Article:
Idaho Fish & Game Extends Wolf Hunting & Trapping Seasons

Feb 21, 2020

 

From left, State Wildlife Director Jon Rachael, Fish and Game Director Ed Schriever and Programs and Policy Director Paul Kline listen during a Fish and Game Commission meeting on February 20, 2020.
Credit Troy Oppie/BSPR

The Idaho Department of Fish and Game Commissioners voted unanimously Thursday to expand the wolf hunting and trapping season in Idaho.


The commission approved nine proposals, which open many regions in southwest and south-central Idaho to year-round wolf hunting, and extend the basic wolf hunting season to Aug. 1 through June 30 annually. The previous end-of-season date had been March 31.

Prior to its vote, Commissioners were updated on the results of a two-week public comment period, which generated 27,076 responses from across the United States and internationally. Overall results were overwhelmingly against extending the wolf season, but Idaho residents favored the expansion by a 55% to 45% margin. Location data was provided by responders and by internet address.

 

Fish and Game Commissioners approved all nine proposals unanimously and without public discussion at a meeting Thursday morning in Boise.

 

“All of these discussions have been ongoing, although there was no discussion at the table," said Jon Rachael, State Wildlife Manager for Idaho Fish and Game.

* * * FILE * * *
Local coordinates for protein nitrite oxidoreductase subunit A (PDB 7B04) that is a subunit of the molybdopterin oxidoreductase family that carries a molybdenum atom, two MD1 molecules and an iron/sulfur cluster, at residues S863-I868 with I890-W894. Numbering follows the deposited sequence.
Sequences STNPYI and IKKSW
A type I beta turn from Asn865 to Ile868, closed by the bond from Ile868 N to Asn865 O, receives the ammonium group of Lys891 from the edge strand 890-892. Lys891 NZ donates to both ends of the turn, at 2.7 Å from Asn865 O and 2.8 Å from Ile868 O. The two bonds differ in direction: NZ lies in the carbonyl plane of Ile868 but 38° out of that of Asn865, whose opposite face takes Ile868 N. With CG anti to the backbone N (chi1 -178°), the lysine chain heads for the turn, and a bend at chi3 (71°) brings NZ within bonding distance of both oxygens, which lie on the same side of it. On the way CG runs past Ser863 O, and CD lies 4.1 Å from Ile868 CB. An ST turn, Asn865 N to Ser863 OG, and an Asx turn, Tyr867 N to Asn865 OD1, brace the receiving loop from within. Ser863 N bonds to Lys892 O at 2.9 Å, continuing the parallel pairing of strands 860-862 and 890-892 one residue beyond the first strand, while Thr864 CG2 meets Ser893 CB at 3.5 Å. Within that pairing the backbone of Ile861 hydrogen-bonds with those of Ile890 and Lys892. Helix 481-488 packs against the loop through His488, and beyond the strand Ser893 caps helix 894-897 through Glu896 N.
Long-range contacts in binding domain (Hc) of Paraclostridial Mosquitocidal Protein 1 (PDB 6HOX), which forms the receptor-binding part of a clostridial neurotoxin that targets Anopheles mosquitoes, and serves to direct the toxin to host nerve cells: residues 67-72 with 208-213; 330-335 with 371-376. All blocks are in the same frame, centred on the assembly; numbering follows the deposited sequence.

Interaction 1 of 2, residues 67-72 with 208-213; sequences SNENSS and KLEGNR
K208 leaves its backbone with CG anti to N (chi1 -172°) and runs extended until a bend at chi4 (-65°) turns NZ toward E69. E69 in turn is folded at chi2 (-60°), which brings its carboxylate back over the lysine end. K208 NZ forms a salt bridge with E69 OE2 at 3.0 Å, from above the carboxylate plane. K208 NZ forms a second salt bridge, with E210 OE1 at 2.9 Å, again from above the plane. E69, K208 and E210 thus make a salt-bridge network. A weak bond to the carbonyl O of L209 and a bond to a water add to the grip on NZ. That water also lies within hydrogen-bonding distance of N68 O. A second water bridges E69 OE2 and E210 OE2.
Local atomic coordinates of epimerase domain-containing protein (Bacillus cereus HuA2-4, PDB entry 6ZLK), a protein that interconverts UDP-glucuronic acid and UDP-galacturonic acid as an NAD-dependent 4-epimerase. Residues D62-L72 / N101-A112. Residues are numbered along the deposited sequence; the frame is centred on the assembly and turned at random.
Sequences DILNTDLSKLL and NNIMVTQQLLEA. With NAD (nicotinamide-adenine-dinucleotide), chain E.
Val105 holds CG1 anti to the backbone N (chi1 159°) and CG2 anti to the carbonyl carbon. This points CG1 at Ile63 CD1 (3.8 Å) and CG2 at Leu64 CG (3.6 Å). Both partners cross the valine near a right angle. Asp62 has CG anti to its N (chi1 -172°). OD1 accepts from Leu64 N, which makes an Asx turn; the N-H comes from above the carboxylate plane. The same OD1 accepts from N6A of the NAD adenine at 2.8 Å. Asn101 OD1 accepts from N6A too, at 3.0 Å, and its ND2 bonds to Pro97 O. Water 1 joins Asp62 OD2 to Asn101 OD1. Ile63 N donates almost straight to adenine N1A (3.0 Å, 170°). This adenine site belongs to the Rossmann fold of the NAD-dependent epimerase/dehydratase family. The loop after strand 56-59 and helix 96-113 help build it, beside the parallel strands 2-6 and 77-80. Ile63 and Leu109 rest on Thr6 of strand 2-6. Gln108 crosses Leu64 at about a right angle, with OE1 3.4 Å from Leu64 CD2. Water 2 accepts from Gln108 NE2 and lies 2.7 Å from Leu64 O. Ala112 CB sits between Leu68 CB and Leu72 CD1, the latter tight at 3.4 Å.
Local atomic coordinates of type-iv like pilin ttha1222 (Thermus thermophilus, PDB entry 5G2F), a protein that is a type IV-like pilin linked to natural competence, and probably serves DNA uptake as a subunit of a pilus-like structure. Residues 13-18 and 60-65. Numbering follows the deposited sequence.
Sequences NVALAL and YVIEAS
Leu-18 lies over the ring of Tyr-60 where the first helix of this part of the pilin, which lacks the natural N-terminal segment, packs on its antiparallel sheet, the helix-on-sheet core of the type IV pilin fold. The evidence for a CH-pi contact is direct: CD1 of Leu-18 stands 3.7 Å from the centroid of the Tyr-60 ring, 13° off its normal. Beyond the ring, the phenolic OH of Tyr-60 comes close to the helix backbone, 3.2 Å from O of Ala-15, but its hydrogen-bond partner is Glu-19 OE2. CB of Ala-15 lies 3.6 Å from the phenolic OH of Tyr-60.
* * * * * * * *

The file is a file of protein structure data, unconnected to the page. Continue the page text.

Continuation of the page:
He said in his summary to commissioners and in an interview after the meeting that wolf populations are growing enough that additional time to hunt and trap the animals may result in higher harvest rates but won't significantly impact the state population.

 

"That is based on our past experience since 2009, when we first implemented wolf harvest," he said.

Some wolf advocates disagree. Garrick Dutcher leads the nonprofit group Living With Wolves, based in Sun Valley.

"We don't believe that 1,000 wolves are too many in Idaho," Dutcher said. He contested measures used to count the wolf population.

"They're counting during the peak season of when [wolves are] right after rearing. [So we have] an overly inflated figure that doesn't compare to what our normal counts were, which occurred in the winter, which would be what, right before the new crop of puppies occur. It's a little misleading in that way," he said.

Fish and Game staff estimates there are around 1,000 wolves in the state and say population growth threatens livestock, other wildlife and human recreation.

 

Rachael agrees with critics saying this plan isn’t sustainable long term, 

“So when we get to the point where we have effectively reduced the wolf population to some lower level, we don't need to continue to put the pedal down," he said.

And he says this plan aligns with the state’s wolf management plan drafted in 2002.

“We're going to manage wolves primarily through hunting, sport, harvest and trapping as long as we have more than 15 packs of wolves and we are way, way above that”

In early 2019, the commission approved increasing tag limits from five to ten per season for both hunting and trapping. In January, limits were increased again to 15 tags each hunting and trapping per season.

 

Since 2015, hunters and trappers have harvested taken about 300 wolves each year. That's 77% of the total wolf harvest, including kills by Fish and Game officers and wildlife services depredation measures.

 

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An earlier version of this article incorrectly stated tag limits had increased from five to 15 in January. We regret the error.